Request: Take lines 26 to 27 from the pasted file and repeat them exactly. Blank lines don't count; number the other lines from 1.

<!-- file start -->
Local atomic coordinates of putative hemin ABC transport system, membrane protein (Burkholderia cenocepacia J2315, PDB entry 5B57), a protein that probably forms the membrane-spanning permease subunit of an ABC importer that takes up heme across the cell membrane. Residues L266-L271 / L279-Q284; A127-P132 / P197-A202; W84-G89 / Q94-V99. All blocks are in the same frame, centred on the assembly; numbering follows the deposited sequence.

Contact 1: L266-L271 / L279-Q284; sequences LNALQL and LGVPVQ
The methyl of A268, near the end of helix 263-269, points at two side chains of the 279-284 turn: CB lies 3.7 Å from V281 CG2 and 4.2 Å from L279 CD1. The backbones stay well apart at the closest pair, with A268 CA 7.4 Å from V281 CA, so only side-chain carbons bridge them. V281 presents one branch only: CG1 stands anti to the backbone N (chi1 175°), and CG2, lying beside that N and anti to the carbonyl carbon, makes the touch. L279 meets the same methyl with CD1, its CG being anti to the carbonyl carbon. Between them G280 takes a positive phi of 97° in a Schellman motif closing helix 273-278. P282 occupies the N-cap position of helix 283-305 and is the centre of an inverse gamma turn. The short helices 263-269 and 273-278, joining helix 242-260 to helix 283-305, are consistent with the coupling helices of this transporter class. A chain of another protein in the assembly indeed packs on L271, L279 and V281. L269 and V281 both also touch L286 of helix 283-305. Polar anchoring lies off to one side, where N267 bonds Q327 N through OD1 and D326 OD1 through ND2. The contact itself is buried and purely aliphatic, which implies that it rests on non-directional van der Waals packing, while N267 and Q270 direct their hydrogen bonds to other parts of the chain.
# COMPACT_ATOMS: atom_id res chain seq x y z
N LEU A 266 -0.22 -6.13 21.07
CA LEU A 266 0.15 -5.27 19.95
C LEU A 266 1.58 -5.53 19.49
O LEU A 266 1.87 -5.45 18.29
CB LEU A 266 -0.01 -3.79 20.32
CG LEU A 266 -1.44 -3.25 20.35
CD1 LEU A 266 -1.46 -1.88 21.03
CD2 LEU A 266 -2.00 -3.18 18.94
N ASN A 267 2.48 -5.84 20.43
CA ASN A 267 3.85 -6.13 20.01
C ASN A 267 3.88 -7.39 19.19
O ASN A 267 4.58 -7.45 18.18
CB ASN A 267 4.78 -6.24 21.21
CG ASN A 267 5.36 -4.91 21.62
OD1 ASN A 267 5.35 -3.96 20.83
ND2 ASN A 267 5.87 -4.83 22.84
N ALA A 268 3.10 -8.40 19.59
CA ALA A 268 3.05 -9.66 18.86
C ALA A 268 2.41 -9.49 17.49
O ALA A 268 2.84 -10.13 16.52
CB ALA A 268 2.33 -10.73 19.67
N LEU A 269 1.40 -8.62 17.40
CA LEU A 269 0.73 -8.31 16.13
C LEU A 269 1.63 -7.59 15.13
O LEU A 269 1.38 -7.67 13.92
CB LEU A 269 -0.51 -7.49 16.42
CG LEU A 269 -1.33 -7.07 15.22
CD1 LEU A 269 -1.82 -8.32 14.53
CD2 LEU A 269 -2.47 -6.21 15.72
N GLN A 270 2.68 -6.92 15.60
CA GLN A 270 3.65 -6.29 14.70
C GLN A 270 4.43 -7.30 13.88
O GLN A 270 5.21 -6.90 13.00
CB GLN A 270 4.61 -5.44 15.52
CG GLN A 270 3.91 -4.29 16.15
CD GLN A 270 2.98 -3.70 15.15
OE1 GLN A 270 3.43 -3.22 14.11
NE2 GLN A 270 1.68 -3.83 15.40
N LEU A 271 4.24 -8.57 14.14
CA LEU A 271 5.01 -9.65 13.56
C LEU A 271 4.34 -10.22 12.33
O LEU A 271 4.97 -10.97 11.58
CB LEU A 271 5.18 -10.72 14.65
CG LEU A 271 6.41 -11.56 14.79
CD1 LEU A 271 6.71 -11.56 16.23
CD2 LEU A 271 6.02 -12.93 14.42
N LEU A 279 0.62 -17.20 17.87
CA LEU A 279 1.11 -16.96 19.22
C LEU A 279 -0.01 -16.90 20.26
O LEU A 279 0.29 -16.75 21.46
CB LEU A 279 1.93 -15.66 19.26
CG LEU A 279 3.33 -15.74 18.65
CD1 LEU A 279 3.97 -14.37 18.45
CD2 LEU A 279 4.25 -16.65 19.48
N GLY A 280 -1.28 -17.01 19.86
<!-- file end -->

N LEU A 269 1.40 -8.62 17.40
CA LEU A 269 0.73 -8.31 16.13